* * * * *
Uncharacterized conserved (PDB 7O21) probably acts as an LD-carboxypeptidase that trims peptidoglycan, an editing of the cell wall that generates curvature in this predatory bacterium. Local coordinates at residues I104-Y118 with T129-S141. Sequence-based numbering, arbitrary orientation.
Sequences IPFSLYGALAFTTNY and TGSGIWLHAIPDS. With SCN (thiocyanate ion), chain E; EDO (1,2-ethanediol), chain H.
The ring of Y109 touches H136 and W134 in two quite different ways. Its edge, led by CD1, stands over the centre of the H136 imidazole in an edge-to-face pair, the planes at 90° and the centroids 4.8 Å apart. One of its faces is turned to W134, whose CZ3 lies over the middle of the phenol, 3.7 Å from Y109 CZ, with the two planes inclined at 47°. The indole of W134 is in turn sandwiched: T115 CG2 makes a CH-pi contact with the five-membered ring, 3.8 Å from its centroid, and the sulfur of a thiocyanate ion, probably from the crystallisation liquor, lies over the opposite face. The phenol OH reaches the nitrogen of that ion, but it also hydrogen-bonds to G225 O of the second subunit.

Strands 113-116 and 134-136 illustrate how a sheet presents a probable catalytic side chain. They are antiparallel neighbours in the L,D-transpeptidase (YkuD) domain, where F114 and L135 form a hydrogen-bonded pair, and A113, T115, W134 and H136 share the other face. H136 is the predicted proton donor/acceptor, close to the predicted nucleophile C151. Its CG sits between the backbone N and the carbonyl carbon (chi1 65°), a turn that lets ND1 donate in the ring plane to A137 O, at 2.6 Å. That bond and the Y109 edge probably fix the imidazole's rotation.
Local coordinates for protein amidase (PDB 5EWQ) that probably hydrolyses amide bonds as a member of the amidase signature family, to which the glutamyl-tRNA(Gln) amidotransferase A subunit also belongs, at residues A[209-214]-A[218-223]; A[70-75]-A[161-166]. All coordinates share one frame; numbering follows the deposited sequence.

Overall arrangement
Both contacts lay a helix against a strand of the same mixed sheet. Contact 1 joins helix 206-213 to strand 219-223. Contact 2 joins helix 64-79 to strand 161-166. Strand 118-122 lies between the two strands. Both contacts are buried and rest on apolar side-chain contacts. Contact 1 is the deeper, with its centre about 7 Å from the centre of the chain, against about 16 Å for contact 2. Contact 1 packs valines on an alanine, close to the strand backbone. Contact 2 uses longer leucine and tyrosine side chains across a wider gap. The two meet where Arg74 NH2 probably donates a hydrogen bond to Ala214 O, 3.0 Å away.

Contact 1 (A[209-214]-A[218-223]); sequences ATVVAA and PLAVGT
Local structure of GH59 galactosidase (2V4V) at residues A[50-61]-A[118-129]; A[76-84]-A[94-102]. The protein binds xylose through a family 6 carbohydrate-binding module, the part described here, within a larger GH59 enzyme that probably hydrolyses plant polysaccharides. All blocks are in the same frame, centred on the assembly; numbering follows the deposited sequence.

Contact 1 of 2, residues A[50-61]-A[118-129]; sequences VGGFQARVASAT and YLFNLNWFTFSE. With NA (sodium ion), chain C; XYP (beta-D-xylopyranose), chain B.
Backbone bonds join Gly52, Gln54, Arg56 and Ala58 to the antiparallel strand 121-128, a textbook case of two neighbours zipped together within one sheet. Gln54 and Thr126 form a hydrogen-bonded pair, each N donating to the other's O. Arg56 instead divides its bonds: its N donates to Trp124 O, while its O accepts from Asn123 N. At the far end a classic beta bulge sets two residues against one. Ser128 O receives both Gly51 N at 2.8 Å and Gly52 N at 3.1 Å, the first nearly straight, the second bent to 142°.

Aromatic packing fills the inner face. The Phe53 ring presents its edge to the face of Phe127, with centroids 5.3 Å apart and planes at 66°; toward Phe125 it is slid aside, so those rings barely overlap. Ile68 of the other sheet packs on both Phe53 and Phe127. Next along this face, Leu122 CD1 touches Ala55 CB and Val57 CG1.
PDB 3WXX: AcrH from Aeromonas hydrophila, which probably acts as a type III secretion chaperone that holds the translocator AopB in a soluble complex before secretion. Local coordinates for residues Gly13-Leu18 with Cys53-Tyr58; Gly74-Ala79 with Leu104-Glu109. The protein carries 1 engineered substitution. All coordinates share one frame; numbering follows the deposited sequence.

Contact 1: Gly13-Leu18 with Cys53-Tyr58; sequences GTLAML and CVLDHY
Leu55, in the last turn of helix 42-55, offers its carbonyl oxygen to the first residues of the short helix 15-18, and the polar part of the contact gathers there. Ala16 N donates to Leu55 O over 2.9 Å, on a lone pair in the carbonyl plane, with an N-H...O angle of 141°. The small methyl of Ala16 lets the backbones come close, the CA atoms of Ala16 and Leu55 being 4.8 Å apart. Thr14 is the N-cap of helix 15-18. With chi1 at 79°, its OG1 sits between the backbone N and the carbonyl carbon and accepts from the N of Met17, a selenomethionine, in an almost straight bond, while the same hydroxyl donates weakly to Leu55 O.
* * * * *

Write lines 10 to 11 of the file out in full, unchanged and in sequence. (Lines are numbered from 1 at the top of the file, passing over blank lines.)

Contact 1 of 2, residues A[50-61]-A[118-129]; sequences VGGFQARVASAT and YLFNLNWFTFSE. With NA (sodium ion), chain C; XYP (beta-D-xylopyranose), chain B.
Backbone bonds join Gly52, Gln54, Arg56 and Ala58 to the antiparallel strand 121-128, a textbook case of two neighbours zipped together within one sheet. Gln54 and Thr126 form a hydrogen-bonded pair, each N donating to the other's O. Arg56 instead divides its bonds: its N donates to Trp124 O, while its O accepts from Asn123 N. At the far end a classic beta bulge sets two residues against one. Ser128 O receives both Gly51 N at 2.8 Å and Gly52 N at 3.1 Å, the first nearly straight, the second bent to 142°.